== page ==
The Wilmington Urban Area Metropolitan Planning Organization is expected to consider this week a potential public-private partnership to replace the Cape Fear Memorial Bridge with a toll bridge.
The planning organization is set to vote on whether to support the proposal during its meeting set for 3 p.m. Wednesday. A vote of support would signal the North Carolina Department of Transportation to move forward with further review and evaluation of the concept of a toll bridge to replace the existing span completed in 1969.
The remote meeting will be streamed live at https://us02web.zoom.us/j/87186251669 . To listen by phone, dial 1-646-876-9923 and enter meeting number 871 8625 1669 when prompted.
The federally mandated and federally funded planning organization was created in 1978 when the region reached 50,000 in population. The organization is the regional transportation planning agency for the lower Cape Fear region and “facilitates a cooperative, comprehensive, and continuing transportation planning process that serves as the basis for the expenditure of all federal transportation funds in the area for streets, highways, bridges, public transit, and bicycle and pedestrian facilities,” according to the website.
NCDOT was approached in November with an unsolicited proposal from a private firm for a partnership to replace the bridge. An alliance of construction and engineering firms with support from outside financial backers pitched the concept.
The current four‐lane bridge, which handles around 60,000 cars per day is at or beyond capacity now, and the volume is anticipated to increase to nearly 82,000 per day by 2045, according to the June 30 draft meeting minutes. To accommodate traffic growth, the replacement bridge will need to be six lanes with 12‐foot-wide shoulders and a 22‐foot-wide inside median. Funding for a replacement bridge in the next 10‐year State Transportation Improvement Program is unlikely.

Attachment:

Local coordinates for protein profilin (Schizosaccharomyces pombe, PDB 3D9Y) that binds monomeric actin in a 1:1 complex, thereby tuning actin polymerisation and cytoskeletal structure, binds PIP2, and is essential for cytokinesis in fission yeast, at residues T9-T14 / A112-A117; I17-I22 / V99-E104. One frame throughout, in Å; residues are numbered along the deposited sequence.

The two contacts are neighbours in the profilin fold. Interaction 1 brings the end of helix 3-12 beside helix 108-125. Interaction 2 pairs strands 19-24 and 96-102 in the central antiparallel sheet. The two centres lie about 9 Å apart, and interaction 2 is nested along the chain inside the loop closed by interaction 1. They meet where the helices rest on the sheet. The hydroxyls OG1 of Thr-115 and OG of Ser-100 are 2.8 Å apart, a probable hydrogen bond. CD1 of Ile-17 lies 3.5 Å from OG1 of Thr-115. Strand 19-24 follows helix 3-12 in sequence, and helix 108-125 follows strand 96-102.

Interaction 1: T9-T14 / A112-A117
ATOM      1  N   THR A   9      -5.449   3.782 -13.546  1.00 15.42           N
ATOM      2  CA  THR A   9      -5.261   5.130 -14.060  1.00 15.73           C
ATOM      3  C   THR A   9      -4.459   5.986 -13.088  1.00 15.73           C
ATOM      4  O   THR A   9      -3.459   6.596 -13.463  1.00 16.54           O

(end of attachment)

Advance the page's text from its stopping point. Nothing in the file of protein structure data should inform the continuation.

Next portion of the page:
The developers propose building a 135‐foot-long, fixed-span bridge similar to that considered in a 2020 feasibility study. The replacement would modify the interchange on the west side at U.S. 421 and downtown at South Front Street.
NCDOT would retain ownership and oversight of the facility and conduct inspections, according to the proposal.
The bridge undergoes major inspections every two years and the moveable span is inspected yearly. The bridge has routine maintenance that costs about a half a million dollars annually, which could increase in cost. Maintenance will continue, but it will need to occur more frequently and at a higher cost. This is the only bridge of its kind in the state and that replacement parts are difficult to find and costly, according to the meeting minutes.
The developers propose to handle the environmental studies, permitting, design, construction, operation and maintenance costs and the schedule for on‐time delivery and revenue to make the project viable. The team proposes an overall five‐year program with a contract for maintaining the bridge for 50 years, after which time, operations and maintenance would transition to NCDOT.